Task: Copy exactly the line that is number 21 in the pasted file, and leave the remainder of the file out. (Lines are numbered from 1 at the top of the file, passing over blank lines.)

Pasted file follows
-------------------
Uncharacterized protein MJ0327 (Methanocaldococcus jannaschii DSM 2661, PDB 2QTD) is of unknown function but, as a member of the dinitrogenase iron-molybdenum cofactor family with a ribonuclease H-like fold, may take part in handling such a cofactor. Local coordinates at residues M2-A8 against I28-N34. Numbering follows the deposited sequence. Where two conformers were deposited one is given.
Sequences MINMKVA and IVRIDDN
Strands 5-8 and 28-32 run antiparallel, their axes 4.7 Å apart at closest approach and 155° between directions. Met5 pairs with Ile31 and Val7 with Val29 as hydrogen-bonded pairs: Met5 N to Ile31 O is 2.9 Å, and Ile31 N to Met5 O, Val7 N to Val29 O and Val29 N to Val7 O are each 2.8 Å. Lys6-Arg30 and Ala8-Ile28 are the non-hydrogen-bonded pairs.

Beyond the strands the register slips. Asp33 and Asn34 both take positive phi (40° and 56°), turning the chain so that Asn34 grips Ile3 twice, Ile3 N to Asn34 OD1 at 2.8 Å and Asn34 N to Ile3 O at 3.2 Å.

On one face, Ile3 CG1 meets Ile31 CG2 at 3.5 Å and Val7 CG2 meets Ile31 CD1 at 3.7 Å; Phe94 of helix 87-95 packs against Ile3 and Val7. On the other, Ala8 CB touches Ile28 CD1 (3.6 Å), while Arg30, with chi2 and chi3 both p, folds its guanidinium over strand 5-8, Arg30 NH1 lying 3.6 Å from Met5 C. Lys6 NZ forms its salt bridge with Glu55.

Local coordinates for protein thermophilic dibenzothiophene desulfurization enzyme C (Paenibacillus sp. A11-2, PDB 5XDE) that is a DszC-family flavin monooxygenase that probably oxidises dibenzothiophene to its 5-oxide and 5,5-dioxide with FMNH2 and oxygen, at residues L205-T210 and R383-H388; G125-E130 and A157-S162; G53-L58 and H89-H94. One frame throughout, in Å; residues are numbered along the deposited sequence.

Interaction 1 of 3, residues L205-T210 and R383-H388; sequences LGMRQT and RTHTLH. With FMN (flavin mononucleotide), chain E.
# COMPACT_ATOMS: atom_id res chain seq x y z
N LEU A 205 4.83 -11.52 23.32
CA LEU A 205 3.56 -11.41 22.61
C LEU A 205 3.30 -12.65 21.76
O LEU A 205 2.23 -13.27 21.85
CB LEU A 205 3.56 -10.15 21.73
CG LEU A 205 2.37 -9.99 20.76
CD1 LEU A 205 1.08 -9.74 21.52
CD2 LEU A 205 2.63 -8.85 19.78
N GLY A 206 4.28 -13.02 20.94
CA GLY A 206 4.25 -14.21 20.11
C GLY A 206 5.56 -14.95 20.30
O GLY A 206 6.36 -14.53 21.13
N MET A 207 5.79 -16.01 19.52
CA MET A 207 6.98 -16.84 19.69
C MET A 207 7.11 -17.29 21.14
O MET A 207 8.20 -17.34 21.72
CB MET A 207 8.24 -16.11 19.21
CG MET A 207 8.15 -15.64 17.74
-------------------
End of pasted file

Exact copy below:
N MET A 207 5.79 -16.01 19.52